Cavendish Imaging/Sky Sports
John Heitinga has a mask 3D Printed for his game on Saturday
After a year trying to shoehorn my favourite football (soccer to all our Stateside readers) team into a 3D printing story can you imagine my delight when I spotted a genuine link for this editor to write a unbiased match preview on a 3D printing website in The Times.
Tomorrow Everton travel to Craven Cottage right beside the Thames in a huge game to take on Fulham. Both teams must win; Fulham are scrapping for their lives as they prop up the table and my beloved Everton are still in the hunt for the elusive and prosperous Champions League money.
As Fulham ringed the changes in January they brought in former Everton player of the season and World Cup Finalist John (Jonny) Heitinga to strengthen up their back line. For Everton, letting go of a reserve that also happened to be one of the club’s top earners was a no brainer, for Fulham, the addition of an experienced international centre half should help to plug the leakiest defence in the country.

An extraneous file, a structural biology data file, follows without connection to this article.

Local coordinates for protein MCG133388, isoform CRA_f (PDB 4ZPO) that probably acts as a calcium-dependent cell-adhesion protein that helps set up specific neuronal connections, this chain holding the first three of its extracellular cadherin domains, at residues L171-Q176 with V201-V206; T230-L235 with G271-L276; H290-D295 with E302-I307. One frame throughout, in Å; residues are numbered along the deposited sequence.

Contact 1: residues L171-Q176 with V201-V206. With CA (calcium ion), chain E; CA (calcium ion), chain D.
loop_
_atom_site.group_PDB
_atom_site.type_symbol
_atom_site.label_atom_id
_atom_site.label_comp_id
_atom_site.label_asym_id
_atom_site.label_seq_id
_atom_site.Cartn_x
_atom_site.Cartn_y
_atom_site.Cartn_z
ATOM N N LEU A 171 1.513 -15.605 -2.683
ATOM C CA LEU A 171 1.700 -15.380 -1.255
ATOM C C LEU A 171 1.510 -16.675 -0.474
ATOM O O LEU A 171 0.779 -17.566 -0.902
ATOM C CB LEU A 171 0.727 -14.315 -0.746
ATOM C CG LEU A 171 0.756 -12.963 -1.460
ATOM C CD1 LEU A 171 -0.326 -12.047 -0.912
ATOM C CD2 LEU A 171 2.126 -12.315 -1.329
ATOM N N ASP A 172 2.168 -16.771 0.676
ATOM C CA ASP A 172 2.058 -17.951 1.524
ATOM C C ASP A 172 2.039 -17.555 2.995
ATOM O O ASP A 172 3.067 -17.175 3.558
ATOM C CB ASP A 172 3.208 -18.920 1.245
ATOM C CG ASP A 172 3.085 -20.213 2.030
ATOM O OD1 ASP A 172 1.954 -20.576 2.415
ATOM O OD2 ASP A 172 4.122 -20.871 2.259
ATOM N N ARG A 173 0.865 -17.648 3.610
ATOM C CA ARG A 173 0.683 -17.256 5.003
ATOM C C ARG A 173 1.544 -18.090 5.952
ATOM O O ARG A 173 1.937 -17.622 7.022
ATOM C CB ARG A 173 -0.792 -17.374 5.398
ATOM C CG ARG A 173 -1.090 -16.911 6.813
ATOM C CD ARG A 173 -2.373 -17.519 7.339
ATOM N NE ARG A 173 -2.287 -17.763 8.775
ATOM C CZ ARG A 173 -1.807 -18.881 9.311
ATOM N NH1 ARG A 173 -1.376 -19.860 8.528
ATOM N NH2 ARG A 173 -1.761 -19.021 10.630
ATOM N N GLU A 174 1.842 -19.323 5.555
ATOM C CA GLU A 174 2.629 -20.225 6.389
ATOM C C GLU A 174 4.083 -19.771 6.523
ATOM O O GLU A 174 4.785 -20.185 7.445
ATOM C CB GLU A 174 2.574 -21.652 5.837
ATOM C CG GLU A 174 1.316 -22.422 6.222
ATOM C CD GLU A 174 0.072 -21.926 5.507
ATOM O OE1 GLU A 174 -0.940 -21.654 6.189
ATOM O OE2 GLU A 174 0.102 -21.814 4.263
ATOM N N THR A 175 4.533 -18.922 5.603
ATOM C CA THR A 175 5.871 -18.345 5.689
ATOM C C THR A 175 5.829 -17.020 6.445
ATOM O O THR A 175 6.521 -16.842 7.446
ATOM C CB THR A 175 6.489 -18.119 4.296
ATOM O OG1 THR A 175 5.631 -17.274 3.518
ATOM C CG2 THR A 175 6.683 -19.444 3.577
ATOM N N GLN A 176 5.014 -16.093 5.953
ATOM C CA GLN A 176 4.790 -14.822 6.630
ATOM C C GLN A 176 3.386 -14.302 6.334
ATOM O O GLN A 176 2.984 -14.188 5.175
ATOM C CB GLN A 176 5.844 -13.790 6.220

As the English Premier League reaches its climax teams players are often walking wounded, playing on with all manner of injuries because they are vital to a team's end of season push. Fulham need Heitinga, so when he broke his nose in a training ground accident the Cottagers were worried they could be without him for the rest of the season.
A broken nose traditionally keeps a player out for up to three weeks but Heitinga is no mere mortal he wanted to play on. Here’s the bit you’ll most likely be interested in after this writer’s indulgence; 3D Printing has come to the rescue. Heitinga should be able to take on his former club with the help of a 3D Printed mask.
When the incident happened the club set about finding a solution to their problem, no doubt having seen the recent stories of Andrew Dawood’s Cavendish Imaging rebuilding a man’s face after a motorbike accident Fulham contacted the London office to book Jonny in for a flying visit post surgery on Tuesday.
On Wednesday, Heitinga was scanned and a Nylon sintered mask that fits perfectly to his face and protects the nose without touching the injured tissue was printed in hours. Cavendish Imaging say the use of customised 3D printed masks are on the rise.
Heitinga has already trained with the mask and feels comfortable enough in it to make himself available for selection for Sunday’s all important fixture. Though this editor hopes it has a negative effect on Heitinga’s performance. COYB!